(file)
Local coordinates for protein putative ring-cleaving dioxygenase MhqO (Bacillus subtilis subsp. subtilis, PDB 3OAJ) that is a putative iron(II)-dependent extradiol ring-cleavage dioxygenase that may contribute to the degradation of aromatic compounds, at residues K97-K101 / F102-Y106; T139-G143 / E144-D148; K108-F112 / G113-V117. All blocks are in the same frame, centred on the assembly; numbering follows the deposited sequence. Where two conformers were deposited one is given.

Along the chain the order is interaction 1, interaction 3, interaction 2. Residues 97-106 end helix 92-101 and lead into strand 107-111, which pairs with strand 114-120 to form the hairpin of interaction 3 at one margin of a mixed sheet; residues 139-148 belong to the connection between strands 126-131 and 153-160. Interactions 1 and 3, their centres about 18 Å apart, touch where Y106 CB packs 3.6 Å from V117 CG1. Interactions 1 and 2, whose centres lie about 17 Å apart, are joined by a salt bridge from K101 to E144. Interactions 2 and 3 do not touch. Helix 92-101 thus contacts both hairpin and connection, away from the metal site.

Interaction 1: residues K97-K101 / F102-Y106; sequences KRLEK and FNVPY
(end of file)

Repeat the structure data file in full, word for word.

Local coordinates for protein putative ring-cleaving dioxygenase MhqO (Bacillus subtilis subsp. subtilis, PDB 3OAJ) that is a putative iron(II)-dependent extradiol ring-cleavage dioxygenase that may contribute to the degradation of aromatic compounds, at residues K97-K101 / F102-Y106; T139-G143 / E144-D148; K108-F112 / G113-V117. All blocks are in the same frame, centred on the assembly; numbering follows the deposited sequence. Where two conformers were deposited one is given.

Along the chain the order is interaction 1, interaction 3, interaction 2. Residues 97-106 end helix 92-101 and lead into strand 107-111, which pairs with strand 114-120 to form the hairpin of interaction 3 at one margin of a mixed sheet; residues 139-148 belong to the connection between strands 126-131 and 153-160. Interactions 1 and 3, their centres about 18 Å apart, touch where Y106 CB packs 3.6 Å from V117 CG1. Interactions 1 and 2, whose centres lie about 17 Å apart, are joined by a salt bridge from K101 to E144. Interactions 2 and 3 do not touch. Helix 92-101 thus contacts both hairpin and connection, away from the metal site.

Interaction 1: residues K97-K101 / F102-Y106; sequences KRLEK and FNVPY